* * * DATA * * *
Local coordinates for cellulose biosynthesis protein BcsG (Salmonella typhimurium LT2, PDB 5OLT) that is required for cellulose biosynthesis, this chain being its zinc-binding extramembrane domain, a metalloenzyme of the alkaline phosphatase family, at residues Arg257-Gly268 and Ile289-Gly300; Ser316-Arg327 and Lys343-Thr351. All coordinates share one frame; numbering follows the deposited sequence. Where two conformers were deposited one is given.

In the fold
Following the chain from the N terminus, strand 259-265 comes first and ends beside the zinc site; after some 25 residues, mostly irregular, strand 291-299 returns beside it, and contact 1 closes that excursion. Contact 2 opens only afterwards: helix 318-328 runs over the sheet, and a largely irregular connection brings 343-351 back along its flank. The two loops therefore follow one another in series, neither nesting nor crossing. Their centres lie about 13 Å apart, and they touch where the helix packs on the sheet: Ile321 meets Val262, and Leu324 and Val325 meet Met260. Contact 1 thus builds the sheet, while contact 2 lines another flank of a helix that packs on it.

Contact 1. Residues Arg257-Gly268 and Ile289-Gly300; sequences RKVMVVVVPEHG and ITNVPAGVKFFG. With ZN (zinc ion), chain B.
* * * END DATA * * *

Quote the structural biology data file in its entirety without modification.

Local coordinates for cellulose biosynthesis protein BcsG (Salmonella typhimurium LT2, PDB 5OLT) that is required for cellulose biosynthesis, this chain being its zinc-binding extramembrane domain, a metalloenzyme of the alkaline phosphatase family, at residues Arg257-Gly268 and Ile289-Gly300; Ser316-Arg327 and Lys343-Thr351. All coordinates share one frame; numbering follows the deposited sequence. Where two conformers were deposited one is given.

In the fold
Following the chain from the N terminus, strand 259-265 comes first and ends beside the zinc site; after some 25 residues, mostly irregular, strand 291-299 returns beside it, and contact 1 closes that excursion. Contact 2 opens only afterwards: helix 318-328 runs over the sheet, and a largely irregular connection brings 343-351 back along its flank. The two loops therefore follow one another in series, neither nesting nor crossing. Their centres lie about 13 Å apart, and they touch where the helix packs on the sheet: Ile321 meets Val262, and Leu324 and Val325 meet Met260. Contact 1 thus builds the sheet, while contact 2 lines another flank of a helix that packs on it.

Contact 1. Residues Arg257-Gly268 and Ile289-Gly300; sequences RKVMVVVVPEHG and ITNVPAGVKFFG. With ZN (zinc ion), chain B.